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Petition of Ann P. P. Cowper for divorce from William Cowper. 20 November 1816. Manuscript. RG 78, Legislative Petitions, Isle of Wight County. Library of Virginia.

Abuse and Independence 

Petition of Ann P. P. Cowper to the General Assembly. 1816. Manuscript. RG 78, Legislative Petitions, Isle of Wight County. The Library of Virginia.

To the Honorable the Speaker and Members of both Houses of the General Assembly of Virginia

The Petition of Ann P. P. Cowper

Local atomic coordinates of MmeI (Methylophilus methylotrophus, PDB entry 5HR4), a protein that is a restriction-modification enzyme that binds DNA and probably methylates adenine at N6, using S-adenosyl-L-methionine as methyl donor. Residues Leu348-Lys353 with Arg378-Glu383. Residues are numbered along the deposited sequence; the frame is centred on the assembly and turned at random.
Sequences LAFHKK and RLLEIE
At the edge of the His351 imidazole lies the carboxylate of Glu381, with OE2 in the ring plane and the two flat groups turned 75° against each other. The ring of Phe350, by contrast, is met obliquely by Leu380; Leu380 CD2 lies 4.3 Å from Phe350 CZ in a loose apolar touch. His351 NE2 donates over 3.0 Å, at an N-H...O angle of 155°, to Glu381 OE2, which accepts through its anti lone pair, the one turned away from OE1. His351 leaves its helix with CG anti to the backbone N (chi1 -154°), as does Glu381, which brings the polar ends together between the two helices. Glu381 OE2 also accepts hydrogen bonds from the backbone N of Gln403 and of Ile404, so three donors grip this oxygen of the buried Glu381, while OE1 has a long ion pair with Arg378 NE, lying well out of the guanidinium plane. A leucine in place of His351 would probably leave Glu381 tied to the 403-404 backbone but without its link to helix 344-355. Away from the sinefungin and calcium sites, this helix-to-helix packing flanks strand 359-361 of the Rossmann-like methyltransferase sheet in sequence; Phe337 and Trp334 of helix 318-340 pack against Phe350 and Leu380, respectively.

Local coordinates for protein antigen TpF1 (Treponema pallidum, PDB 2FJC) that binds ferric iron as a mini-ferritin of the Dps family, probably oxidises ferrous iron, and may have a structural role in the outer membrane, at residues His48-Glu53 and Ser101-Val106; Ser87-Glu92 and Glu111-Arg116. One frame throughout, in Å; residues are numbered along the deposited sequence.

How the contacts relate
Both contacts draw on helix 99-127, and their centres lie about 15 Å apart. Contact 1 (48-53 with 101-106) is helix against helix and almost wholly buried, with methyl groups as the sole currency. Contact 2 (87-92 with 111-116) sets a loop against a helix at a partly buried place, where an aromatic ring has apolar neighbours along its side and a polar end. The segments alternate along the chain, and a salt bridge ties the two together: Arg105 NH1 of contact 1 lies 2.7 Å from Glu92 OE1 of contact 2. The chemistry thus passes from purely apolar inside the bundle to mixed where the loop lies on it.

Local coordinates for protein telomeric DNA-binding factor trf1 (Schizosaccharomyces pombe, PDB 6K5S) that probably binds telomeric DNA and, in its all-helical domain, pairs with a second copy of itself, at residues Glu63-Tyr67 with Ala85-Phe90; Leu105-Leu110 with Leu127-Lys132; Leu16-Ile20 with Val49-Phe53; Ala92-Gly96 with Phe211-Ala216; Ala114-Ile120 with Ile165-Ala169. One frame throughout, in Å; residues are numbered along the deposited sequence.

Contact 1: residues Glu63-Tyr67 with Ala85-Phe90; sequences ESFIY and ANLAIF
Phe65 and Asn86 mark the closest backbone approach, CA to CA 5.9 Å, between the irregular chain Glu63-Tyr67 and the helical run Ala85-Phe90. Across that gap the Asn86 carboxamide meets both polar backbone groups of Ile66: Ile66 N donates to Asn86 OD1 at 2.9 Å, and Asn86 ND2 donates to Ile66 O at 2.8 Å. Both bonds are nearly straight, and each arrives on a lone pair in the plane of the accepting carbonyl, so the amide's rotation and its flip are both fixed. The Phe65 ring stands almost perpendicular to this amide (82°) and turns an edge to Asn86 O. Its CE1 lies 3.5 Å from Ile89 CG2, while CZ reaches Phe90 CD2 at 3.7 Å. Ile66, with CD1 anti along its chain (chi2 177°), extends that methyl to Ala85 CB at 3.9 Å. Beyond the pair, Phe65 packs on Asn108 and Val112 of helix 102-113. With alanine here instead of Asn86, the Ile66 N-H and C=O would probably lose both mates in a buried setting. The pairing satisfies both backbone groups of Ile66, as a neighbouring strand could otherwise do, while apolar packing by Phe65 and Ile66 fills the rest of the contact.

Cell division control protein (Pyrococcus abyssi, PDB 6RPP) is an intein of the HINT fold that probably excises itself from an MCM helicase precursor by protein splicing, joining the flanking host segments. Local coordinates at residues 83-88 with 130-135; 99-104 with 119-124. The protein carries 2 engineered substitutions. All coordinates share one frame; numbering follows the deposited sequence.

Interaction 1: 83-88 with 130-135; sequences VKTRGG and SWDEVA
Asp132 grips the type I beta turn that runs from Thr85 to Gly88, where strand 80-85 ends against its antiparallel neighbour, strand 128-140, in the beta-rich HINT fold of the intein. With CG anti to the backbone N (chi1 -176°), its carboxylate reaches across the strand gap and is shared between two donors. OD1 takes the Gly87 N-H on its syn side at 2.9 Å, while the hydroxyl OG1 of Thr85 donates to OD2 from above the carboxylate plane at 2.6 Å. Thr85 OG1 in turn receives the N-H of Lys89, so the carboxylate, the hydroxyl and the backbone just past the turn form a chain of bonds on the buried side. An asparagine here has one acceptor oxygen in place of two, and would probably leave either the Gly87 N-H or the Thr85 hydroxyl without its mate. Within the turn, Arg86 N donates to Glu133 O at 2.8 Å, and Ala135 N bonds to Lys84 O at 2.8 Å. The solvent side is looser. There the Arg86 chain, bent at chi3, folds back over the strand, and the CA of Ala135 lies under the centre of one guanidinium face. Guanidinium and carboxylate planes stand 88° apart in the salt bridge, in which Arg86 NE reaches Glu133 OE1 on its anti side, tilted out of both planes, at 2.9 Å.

A distressed and unfortunate female, who has fallen, from prosperity, and affluence humbly represents, unto your honorable body, who she is informed has power to afford her that justice, and redress of her grievances which humanity requires—She was the only child, of a fond and affectionate parent, the late Col. Josiah Parker, who I hope deserved well of his country, for his life was devoted to her service. He was among the first, who espoused her cause in her greatest difficulty, and danger, and was one of that convention, who formed our State constitution. he entered the Army, drew his sword, and fought in defence of those rights; he had asserted in her councils—He was one of that little band of hero’s, who after retreating through the Jerseys; recross’d the Delaware in the night, and obtained the victory at Trenton; I have always understood her received the sword of the expiring British Commander, (Col. Rawle) A few days afterwards, at the same place; when a little creek separated the American & British Armies; he commanded a party that defended an important pass over the creek, while engaged with the enemy General Mercer call’d to him “to defend the pass at every hazard for the safety of America depended on it.”—My Father did his duty.—He was next day feild officer of the day; at the battle of Princeton—and was in most of the important actions which followed, while he remained in the Army—He retired from the regular service, some time prior to the invasion of Virginia; by Arnold & Cornwallis; during the greater part of this time, he commanded that division of the Melitia; which defended the south side of James River.—His military services ceased with the capture of the British Army in York.—When the war was ended, he was appointed to an important office, which he fill’d; until the adoption of the Federal Government—he was then chosen by his fellow citizens their Representative in Congress, which he continued to be during the administration of General Washington and Mr. Adams.—(My fathers merits are not mine but I hope they may excite some sympathy for the unfortunately & only offspring of an old soldier) He then retired from publick life to the bosom of his family, wishing to enjoy in his old age; that happiness which arises from the reflection of a life well spent; sweetened by the endearments of my mother, and myself; of whom he was so dotingly fond, that he spared neither trouble or expence; for my improvement or gratification. Shortly after this in 1802, I married Cap. William Cowper; who had commanded the United States sloop of War Baltimore.—Here commences the sad narrative of my misfortunes.—In a few months after my marriage, the house of John Cowper & Co failed, in which house my husband was a Joint partner: he made no exertions for my support, and I was left destitute.—my father touched with my situation, took me again to his house; where he declared he would support me, and divide with me his last shilling.—but insisted Cap. Cowper, should make some exertions for himself, as he had youth, health, and a lucrative profession.—by this he was compell’d to resort to his profession, and made two or three voyages to sea, from which, I derived little or no benefit; as my husband was of so thoughtless and extravagant a disposition, that he always expended what he made; during the time he remained on shore, my fathers residence was his home.—About two years and a half after his failure, my husband, left this state for New York; and entered in the St. Domingo trade; he continued absent about sixteen months, & then returned, bringing with him, five thousand dollars.—part of this money he laid out in goods, and commenced a retail store: My father furnished him with a store for his goods; and a dwelling house; supplyed with servants and every necessary; and we commenced living together.—Untill this time, my husband, had treated me with fondness & affection, for indeed, he had no opportunity of behaving otherwise, while an entire dependant on my father.—but now his temper shewed itself with all its enormities, he treated my father with rudeness, and me, with the most unfeeling barbarity. he acted himself in the most dissolute manner, and thinking I might complain; accused me of crimes, at which humanity sickens—finding it impossible to live with him; I implored my fathers protection: he again took me to his house; where I remained ‘till his death.—In a short time my husband dissipated what he possess’d, and was reduced to indigence.—in this distress, he implored in the most pathetick manner the forgiveness, both of my father and myself; my father never could be prevailed on to forgive him; for independent of his brutal conduct to me; he had written to him, the most insulting and threatening letters.—As to myself I was softened, by his distress, concessions, and apparent penitence; and during the life of my father, would send him secretly the greater part of the money; allowed me by father for my expences; and indeed began to hope his misfortunes had taught him prudence; and had corrected his temper. But alas! A very short time discovered, he was only acting a part; to enable him to gratify the most cruel and revengeful disposition.—My father died in March 1810. When death deprived me of his protection; he endeavored to extend it to me so far as he could by his Will.—To effect this purpose, he bequeathed to me an annuity of an hundred pounds a year; payable quarterly by his executor, to me or my order only; and bequeathed me some other property consisting of slaves &c &c &c and lent me the use of his dwelling house, yard, garden stables &c &c also some slaves; as long as I chose to remain on the place.—The residue of his estate he devised and bequeathed to my eldest son; (Josiah) upon the express condition of his taking the sir name of Parker.—From the year 1802 ‘till 1810 when my father departed this life; I had live only six months, under the entire controul of my husband.—He was at sea when I lost my father . . . [for several pages more, Ann Cowper related the emotional and physical abuse by her husband, which ended by his taking the children and forbidding her to see them. When the executor of her father’s estate died, no one would take up management in fear of her husband. Denied access to her children and to her father’s property, and understanding that she had few legal rights, Cowper implored the assembly to protect her.]